Elimination of bacterial DNA during RNA isolation from sputum: Bashing bead vortexing is preferable over prolonged DNase treatment

Csilla Paska, I. Barta, Orsolya Drozdovszky, B. Antus

Research output: Contribution to journalArticle

Abstract

Sputum often contains large amounts of contaminating bacterial DNA that, if not eliminated during RNA isolation, may interfere with gene expression studies. During RNA isolation only repeated DNase treatment can effectively remove contaminating bacterial DNA from samples, but this compromises RNA quality. In this study we tested alternative methods to facilitate the removal of DNA and improve the quality of RNA obtained. Sputum samples obtained from patients with chronic obstructive pulmonary disease were processed with dithiothreitol and subjected to various RNA isolation methods, yet with modified protocols. Modifications included prolonged DNase treatment or vortexing of sputum cells in the presence of beads prior to RNA isolation. Bacterial DNA contamination was tested by PCR using universal bacterial primers, while RNA quality was assessed by real-time PCR using GAPDH primers for amplicons of different length. We found that the RNeasy Plus Mini kit equipped with the gDNA eliminator spin column was able to completely eliminate bacterial DNA, if sputum cells were lysed in the presence of bashing beads. Notably, compared with the standard protocol, the modified procedure yielded better quality RNA as well, as indicated by improved threshold profiles of qPCR. Bead vortexing of cells was less effective when combined with other RNA isolation methods, and the repeated DNase treatment needed to completely remove contaminating DNA from the samples reduced the quality of RNA markedly. Bead vortexing in combination with certain RNA extraction methods greatly facilitates the isolation of sputum RNA that is free of contaminating bacterial DNA, and is suitable for downstream applications.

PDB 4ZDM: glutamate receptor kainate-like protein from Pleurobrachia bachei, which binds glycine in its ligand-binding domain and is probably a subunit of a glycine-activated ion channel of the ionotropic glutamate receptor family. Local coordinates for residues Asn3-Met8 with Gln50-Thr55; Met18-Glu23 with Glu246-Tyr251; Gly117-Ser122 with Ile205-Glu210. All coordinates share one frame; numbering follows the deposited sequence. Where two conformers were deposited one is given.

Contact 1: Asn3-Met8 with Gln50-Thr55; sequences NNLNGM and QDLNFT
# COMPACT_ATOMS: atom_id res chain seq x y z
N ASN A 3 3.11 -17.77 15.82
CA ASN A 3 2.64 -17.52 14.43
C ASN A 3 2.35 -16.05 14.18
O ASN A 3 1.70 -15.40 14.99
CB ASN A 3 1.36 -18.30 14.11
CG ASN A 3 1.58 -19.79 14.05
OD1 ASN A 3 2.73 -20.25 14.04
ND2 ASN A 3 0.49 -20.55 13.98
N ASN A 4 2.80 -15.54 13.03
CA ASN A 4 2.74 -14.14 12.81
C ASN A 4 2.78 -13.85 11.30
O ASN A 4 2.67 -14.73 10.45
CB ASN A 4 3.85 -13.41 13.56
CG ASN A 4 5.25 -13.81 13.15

Original languageEnglish
Article numbere0214609
JournalPloS one
Volume14
Issue number3
DOIs
Publication statusPublished - Mar 1 2019

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ASJC Scopus subject areas

  • Biochemistry, Genetics and Molecular Biology(all)
  • Agricultural and Biological Sciences(all)

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